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Year's End Threatens to Be End of the Trail for Bike Charity

"The bicycles certainly help in long walks, and [help people] avoid paying for buses and transportation from remote areas," said Tom Ford, who runs a Panama program that has received hundreds of Pedals for Progress bikes from Washington.

Plus, Ford said, "bikes run in rain and sun, and we have nine months of rainy season."

Keith Oberg, of the local Pedals for Progress, in Springfield lot where bikes are kept in trailers. (Kevin Clark -- The Washington Post)

Oberg, who was working for a small government agency call the Inter-American Foundation, set up a Washington area branch of Pedals for Progress as a volunteer in 1995. In 2000, he left his job to run the program full time.

As it has grown, Oberg's bicycle program has had difficulty finding a home in the increasingly crowded close-in suburbs, where the group, which has about 400 volunteers, does the bulk of its bike collections. After stints in Arlington and elsewhere in Springfield, Pedals for Progress settled into the Giant site in June 2002.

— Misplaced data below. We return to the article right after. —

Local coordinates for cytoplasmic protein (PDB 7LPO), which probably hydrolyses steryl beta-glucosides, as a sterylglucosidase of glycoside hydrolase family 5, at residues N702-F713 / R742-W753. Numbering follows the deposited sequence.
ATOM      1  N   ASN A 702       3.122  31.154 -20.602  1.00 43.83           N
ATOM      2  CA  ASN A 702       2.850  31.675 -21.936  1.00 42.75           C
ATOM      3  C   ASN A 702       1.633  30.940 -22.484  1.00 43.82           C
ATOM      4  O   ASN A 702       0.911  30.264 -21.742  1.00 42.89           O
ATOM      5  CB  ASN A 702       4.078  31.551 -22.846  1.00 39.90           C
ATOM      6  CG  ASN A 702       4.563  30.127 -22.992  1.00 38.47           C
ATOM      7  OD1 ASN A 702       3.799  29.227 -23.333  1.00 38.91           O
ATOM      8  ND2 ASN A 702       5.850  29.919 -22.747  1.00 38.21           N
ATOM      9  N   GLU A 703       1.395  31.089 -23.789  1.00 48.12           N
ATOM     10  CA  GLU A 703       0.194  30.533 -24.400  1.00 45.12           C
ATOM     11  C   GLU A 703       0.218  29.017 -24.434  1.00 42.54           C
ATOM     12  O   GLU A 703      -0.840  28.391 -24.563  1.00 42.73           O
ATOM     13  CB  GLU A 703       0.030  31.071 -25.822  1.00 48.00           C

But Giant gave up its lease this year, and Oberg has to move again.

Giant, which has also donated four trailers to Pedals for Progress, said it is trying to find Oberg another site but so far hasn't come up with one that works for the group.

"We do want to work with him," said Giant spokesman Barry Scher. "It's a great project."

The group's hunt for a new home has led Oberg to query real estate companies, churches, trucking companies and moving firms. He has approached Metro and the Fairfax County Department of Economic Development.

But the real estate boom has made property so valuable that empty lots or aged warehouses that might have worked are now sprouting office buildings.

"Unfortunately now, because of economic trends, warehouse space or industrial space close to the Beltway is very scarce and expensive," Oberg said.

Two groups are holding bike donation events this weekend for Pedals for Progress: Westmoreland Congregational Church in Bethesda and the Langley School in McLean. Then the contents of Oberg's five trailers will be shipped to Panama.

After that, Pedals for Progress's Washington operations might close up shop.

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